The last continental glacier is only the latest of four which came and went during the Pleistocene epoch. Geologists sometimes refer to the era as the “last ice age” in recognition that there were other—and more severe—periods of glaciation back through the dim mists of time. The first of the four “recent” glaciations, called the Nebraskan, came an estimated one million years ago, and was followed in turn by the Kansan, Illinoian, and finally, the Wisconsin glaciations. Geologists have named them from the areas where their traces were most clearly identified and studied; the glaciers that occurred at the same time in Europe have completely different appellations. Between the times of ice, there were long interglacial periods when the climate grew mild, and most of the work of the glaciers was erased by a hundred thousand or more years of erosion.

Although scientists have generally agreed on a chronology of the comings and goings of ice, they are the first to admit that the dates are only the best possible estimates. But about one event there is little guesswork; we know almost exactly when the last glacier reached its southern limit. It so happened that a final surge of the ice overran a spruce forest near what is now Two Creeks, Wisconsin, snapping off the big trees and burying them deep under sand and gravel. Nuclear physicists, by a method recently discovered, are able to determine quite accurately the age of a bit of organic matter by finding what degree of radioactivity still remains in the carbon it contains. Complex Geiger counter tests of Two Creeks spruce proved that the forest had died approximately eleven thousand years ago, give or take a century or two. It was a result that confounded many scientists who had placed the peak of the glaciation at least twenty-five thousand years ago, but subsequent radioactive carbon datings from many sources have since corroborated the readings from the Two Creeks wood.

Eleven thousand years is not a long time, geologically speaking. The ice-torn land has mellowed in that time, but the softening is only superficial and our northern landscape is still basically a glaciated one. Just as the ice left the altered Ohio and Missouri rivers to show it had passed that way, it also produced many other monuments to its action.

The most spectacular of these is the Great Lakes. All four glaciers played a part in producing them, each one scooping the basins a bit deeper, until the last, the Wisconsin glacier, left their beds pretty much as they are today. The Great Lakes are the earth’s largest body of fresh water and comprise its greatest inland waterway. From the days of the French explorers they have been an avenue into the heart of the land, one which has become even more important with the opening of the St. Lawrence Seaway. It is the further good fortune of America that the lakes are rimmed with rich deposits of iron and coal, which have been laced together with cheap transportation to form the greatest industrial complex in the world.

When it formed the Great Lakes, the glacier also increased their usefulness by providing good access to them to supplement the St. Lawrence outlet. As it melted back, the glacier not only filled the lake basins but also formed an enormous dam to prevent excess water from draining across the lowlands to the north. The overbrimming water had only one place to go; it burst through to the south in several mighty torrents.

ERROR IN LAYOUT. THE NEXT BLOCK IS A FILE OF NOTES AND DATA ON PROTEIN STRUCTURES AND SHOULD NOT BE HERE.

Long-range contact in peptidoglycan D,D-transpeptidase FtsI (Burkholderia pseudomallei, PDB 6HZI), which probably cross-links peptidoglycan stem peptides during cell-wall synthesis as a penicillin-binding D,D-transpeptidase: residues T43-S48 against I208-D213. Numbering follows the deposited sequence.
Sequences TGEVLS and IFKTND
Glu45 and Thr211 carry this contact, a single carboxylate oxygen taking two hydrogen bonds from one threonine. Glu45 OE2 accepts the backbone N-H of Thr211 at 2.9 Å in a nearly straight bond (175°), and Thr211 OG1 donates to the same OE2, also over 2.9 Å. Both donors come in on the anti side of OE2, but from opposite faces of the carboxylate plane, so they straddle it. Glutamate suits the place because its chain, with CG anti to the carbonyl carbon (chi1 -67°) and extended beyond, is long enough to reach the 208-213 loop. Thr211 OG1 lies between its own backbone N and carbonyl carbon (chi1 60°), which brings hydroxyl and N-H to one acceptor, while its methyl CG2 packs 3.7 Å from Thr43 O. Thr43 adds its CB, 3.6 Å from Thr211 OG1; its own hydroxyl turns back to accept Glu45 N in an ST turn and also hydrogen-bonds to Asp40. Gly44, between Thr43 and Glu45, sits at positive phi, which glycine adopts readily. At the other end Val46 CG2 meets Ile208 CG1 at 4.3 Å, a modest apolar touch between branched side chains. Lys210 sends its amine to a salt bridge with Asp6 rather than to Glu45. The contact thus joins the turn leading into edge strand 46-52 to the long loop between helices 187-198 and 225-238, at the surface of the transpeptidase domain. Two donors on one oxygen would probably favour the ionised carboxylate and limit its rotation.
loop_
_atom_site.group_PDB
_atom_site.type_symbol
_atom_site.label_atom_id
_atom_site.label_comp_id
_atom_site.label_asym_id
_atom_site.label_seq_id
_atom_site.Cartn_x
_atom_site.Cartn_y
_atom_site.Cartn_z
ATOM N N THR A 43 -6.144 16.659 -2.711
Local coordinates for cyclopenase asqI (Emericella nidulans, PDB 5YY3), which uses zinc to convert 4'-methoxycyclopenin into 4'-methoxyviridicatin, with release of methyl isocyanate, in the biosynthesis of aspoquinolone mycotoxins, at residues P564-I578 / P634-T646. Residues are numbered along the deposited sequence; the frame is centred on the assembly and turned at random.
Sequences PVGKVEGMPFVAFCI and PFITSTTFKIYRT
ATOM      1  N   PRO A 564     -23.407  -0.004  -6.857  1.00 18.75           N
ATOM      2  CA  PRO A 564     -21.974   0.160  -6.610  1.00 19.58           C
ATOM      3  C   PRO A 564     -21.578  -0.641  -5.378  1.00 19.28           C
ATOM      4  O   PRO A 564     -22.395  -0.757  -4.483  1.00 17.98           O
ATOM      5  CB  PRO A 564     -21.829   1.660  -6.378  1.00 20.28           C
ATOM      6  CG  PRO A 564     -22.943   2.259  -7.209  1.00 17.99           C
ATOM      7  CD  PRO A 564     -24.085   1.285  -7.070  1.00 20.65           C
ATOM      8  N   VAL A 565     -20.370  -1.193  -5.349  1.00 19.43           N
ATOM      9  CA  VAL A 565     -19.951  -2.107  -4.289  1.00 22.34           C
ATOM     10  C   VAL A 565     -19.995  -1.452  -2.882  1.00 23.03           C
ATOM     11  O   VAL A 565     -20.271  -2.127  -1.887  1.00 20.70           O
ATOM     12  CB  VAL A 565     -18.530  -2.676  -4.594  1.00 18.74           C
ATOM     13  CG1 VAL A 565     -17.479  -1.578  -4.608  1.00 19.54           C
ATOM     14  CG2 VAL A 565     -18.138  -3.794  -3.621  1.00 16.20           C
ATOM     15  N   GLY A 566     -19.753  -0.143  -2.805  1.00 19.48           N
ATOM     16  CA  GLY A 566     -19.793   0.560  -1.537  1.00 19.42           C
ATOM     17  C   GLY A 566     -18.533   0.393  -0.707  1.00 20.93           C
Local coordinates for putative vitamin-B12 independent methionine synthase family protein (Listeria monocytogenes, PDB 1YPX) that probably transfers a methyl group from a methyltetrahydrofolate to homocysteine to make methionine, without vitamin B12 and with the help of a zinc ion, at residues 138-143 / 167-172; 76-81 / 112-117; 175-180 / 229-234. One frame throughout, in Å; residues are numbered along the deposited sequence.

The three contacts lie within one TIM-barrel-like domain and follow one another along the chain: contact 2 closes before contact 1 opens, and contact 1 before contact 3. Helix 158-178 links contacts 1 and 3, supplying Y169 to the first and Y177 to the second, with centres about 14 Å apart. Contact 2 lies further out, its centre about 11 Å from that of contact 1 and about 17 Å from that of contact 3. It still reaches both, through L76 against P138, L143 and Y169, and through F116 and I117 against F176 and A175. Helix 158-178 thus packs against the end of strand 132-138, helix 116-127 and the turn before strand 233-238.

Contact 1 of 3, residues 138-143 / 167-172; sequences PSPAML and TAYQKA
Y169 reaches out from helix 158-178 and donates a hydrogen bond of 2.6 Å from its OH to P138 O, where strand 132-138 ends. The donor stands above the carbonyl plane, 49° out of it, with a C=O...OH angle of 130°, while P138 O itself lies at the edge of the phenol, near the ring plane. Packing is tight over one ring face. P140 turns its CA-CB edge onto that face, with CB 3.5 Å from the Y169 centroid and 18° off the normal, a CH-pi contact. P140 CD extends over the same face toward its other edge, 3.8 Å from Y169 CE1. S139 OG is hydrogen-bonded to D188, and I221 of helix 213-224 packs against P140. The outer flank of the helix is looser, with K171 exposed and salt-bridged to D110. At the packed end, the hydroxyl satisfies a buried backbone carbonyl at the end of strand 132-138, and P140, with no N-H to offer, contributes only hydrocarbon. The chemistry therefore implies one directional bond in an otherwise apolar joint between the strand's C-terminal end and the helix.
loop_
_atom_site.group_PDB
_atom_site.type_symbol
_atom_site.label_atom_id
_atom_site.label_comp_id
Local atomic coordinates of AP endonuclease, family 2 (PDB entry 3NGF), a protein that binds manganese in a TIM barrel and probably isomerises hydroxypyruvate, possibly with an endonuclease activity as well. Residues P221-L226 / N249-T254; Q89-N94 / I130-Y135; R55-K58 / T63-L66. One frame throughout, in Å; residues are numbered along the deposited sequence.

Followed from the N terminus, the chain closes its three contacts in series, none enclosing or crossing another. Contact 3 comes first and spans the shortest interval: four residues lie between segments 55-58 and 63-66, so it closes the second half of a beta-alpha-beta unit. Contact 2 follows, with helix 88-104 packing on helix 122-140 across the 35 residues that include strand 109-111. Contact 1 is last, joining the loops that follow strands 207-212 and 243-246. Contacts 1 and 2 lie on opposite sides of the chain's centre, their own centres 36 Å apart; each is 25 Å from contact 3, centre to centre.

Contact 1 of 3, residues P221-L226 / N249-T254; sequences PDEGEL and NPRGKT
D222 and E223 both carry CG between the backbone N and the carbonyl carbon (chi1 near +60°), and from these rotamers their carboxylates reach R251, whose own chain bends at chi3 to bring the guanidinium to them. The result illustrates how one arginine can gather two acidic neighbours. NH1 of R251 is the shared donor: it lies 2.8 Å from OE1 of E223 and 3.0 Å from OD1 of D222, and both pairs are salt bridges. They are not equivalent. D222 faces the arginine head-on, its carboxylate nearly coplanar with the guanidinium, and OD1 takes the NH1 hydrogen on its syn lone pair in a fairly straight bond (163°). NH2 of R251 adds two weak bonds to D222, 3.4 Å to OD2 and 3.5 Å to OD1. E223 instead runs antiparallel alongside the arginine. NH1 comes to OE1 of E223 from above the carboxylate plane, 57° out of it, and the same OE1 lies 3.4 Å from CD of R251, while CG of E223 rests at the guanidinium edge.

One of these was the great river that tore a channel from Lake Erie to the Hudson River. The Mohawk River now flows in the eastern part of the valley, which has been a strategic pathway between Lake Erie and the Hudson ever since the French and English started squabbling over North America. Its most important period, however, began in 1825 with the opening of the Erie Canal, which was dug in the bottom of the old glacial watercourse and brought a rush of settlers into western New York and onward into the Northwest Territory.

Another overflow channel left Lake Erie at the point where Toledo now stands, and ran into the Ohio. The Maumee and Wabash rivers now follow the same valley, which became the route of the almost forgotten Wabash and Erie Canal, between Toledo and Evansville, Indiana, whose 452 miles made it the longest in the country. Although a financial failure, it had a big part in opening northern Ohio and Indiana to settlement and development.

Still another outlet ran across the site of Chicago and, via the present courses of the Des Plaines and Illinois rivers, to the Mississippi. Between 1836 and 1848 the Illinois and Michigan Canal was dug in this valley to tie Lake Michigan to the Illinois River, and thereby to the Mississippi. Another waterway, usually called the Drainage Canal, was constructed much later along part of the same route to do double duty as a carrier of both Chicago’s sewage and water commerce to the Mississippi, but it did not supersede the old canal, which is still in use, a very rare survival of the heyday of canal building, (The Erie Canal, or its successor, the New York Barge Canal, cannot make the same claim because it was completely rebuilt and much of it relocated during this century.)